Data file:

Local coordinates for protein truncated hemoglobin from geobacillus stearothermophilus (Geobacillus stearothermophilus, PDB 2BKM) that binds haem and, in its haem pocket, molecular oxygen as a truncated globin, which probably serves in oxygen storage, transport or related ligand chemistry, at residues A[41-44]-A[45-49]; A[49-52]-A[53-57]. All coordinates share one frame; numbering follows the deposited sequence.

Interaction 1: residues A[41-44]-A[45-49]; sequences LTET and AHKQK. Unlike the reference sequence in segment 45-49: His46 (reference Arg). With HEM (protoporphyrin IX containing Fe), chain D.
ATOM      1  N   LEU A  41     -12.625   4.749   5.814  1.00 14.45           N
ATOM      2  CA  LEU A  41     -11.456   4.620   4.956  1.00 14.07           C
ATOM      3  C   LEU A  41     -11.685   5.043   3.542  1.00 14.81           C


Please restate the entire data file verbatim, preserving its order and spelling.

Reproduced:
Local coordinates for protein truncated hemoglobin from geobacillus stearothermophilus (Geobacillus stearothermophilus, PDB 2BKM) that binds haem and, in its haem pocket, molecular oxygen as a truncated globin, which probably serves in oxygen storage, transport or related ligand chemistry, at residues A[41-44]-A[45-49]; A[49-52]-A[53-57]. All coordinates share one frame; numbering follows the deposited sequence.

Interaction 1: residues A[41-44]-A[45-49]; sequences LTET and AHKQK. Unlike the reference sequence in segment 45-49: His46 (reference Arg). With HEM (protoporphyrin IX containing Fe), chain D.
ATOM      1  N   LEU A  41     -12.625   4.749   5.814  1.00 14.45           N
ATOM      2  CA  LEU A  41     -11.456   4.620   4.956  1.00 14.07           C
ATOM      3  C   LEU A  41     -11.685   5.043   3.542  1.00 14.81           C